I’m approaching my five-year Berlinniversary (this is a thing, but not so much of a thing that there is an established spelling of it), and that’s always an occasion to marvel at how much the city has changed in the past half-decade. Like: when I first arrived, flatshares under €300 were not a Moby Dickian occurrence, everyone had to pretend they’d been to Bar25 and none of your friends lived in Wedding. But some of Berlin’s biggest changes have happened in the food scene.
For one: there is a “food scene”. Back in 2011, Markthalle IX was a dusty Kreuzberg dinosaur that housed an Aldi and not much else. Street food was limited to döner and currywurst (with the exception of a short-lived, hella-ahead-of-its-time Californian taco truck). Thai Park hadn’t yet been Columbused, and veganism was still for anarchist WGs.
To see how far the “scene” has come and where it might be going, all I had to do was wander around the past weekend’s huge food events: Markthalle IX’s Stadt Land Food street festival and Kraftwerk’s House of Food expo (part of the greater Berlin Food Week). The first represented, let’s say, the more Brooklynified aspects of Berlin foodie-ism: bearded craft brewers by the dozens, fermentation workshops and So. Many. Things. In. Jars. The second represented its corporate side, with the city’s big food delivery companies handing out Gutscheine alongside international vodka brands and copious samples of Berlin’s trendiest snacks (Paleo Jerky, anyone?)
Here’s what I took away from it all:
Meat’s back, maybe: With stations dedicated to Wurst, cheese, seafood and honey, Stadt Land Food seemed to want to reassure us that it’s totally okay to eat animals as long as they were relatively happy in life and not the last of their species or anything. No-longer-newbies Kumpel & Keule were slinging their sausage seemingly everywhere; it’s good stuff, but did we really need a butchering demo right by the Markthalle’s entrance?
Can we start eating fish again? One of the best offers at either fest was an adorable little Knurrhahn (sea robin) fileted in front of my eyes and cooked on Küstlichkeiten’s grill at Stadt Land Food. This was part of the Dutch sustainable fish sellers’ promotion of “bycatch” – accidentally caught undersized/undesirable species that would otherwise go to waste. Pretty delicious and guilt-free, until you realise that bycatch is itself the product of unsustainable fishing practices and would be eliminated altogether in a perfect world.
Superfoods are here to stay: At House of Food, I saw vendors hawking the expected quinoa crisps, bone broth (ugh, still!), acai smoothies and coconut water, along with the newest addition to the antioxidant pantheon: kelp! Fun fact: if you eat a plate of kelp tagliatelle prepared with kelp pesto, you will not die of cancer. Instead, you’ll die from legions of Italian nonnas rising from their graves to rip your guts out.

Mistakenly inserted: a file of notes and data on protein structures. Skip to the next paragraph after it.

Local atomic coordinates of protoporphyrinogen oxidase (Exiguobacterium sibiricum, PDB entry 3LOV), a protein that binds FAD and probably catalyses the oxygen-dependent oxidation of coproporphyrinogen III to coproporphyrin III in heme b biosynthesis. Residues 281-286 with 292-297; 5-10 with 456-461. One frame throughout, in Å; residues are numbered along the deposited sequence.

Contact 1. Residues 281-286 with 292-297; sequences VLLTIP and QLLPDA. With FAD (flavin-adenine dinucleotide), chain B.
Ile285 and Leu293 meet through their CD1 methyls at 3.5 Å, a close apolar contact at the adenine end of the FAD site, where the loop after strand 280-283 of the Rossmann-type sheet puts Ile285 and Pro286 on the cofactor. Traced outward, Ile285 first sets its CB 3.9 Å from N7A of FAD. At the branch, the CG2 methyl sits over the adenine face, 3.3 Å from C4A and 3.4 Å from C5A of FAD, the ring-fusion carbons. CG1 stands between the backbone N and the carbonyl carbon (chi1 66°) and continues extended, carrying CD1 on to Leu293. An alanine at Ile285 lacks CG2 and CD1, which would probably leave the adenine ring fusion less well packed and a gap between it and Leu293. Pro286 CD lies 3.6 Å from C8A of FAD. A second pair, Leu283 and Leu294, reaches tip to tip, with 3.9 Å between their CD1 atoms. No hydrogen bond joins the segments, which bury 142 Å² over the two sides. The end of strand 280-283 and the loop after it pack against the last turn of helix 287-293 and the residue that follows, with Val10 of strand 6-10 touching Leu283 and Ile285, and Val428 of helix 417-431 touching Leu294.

Freekeh is the new quinoa: And speaking of superfoods, thanks to Stadt Land Food’s rather aggressive “Get Freekeh!” campaign, don’t be surprised if you see a certain hilariously named Palestinian wheat derivative on a whole lot more Berlin food menus in the coming months.
Liquor? I hardly know her: A pretty huge portion of the House Of Food floor was dedicated to spirits. There were a few fringe tipples, like a pretty decent new espresso distillate and something made with pistachio tree resin, but the big ones are still gin and mescal, so if you were waiting for Berlin’s fashionable cocktails to stop tasting like smoke and/or pine needles you’re out of luck. Vermouth seems to be on the way up, but given the middling success of Campari’s recent hearts-and-minds campaign here, I’m starting to think aperitifs just aren’t gonna catch on in Berlin. It’s called Feierabendbier for a reason.
About that class problem: Despite Stadt Land Food’s stabs at inclusiveness (a “Conflict Food Cage”, really? And I’m still not sure I’m on board with segregating all the Middle Eastern street food vendors into “Souk Berlin”) the crowd at both events seemed to exclusively comprise trust fund hipsters, start-uppers and Öko-Spießer types – maybe because all the actual food on sale was really, really expensive. Stadt Land Food was put on in cooperation with the newly formed Gemeinschaft für gute deutsche Esskultur, headed by chefs from Ernst, Horvath, Nobelhart & Schmutzig and Einsunternull, aka four of the priciest restaurants in town. So does “good German food culture” have to cost €100 a head? Can’t we treat local fruit, veg, cheese and sausage like what it is – a means of basic sustenance – rather than these precious artisanal jewels?
And here’s where I’m gonna backtrack and say that food in Berlin hasn’t actually changed that much in the past five years. While the circle of elites, artisans and bloggers (ahem) may have increased its sphere of influence, it still remains a rarefied sliver of society. Give or take a recent vegan convert or two, most Berliners I know are eating basically the same way they did in 2011 – buying veggies from discounters and the Maybachufer market, going organic when they can afford it, occasionally “splurging” on a €10-15 dinner at a Vietnamese-owned sushi restaurant. Eating is the new clubbing, as they say… in that both of those Berlin scenes vastly overstate their own importance.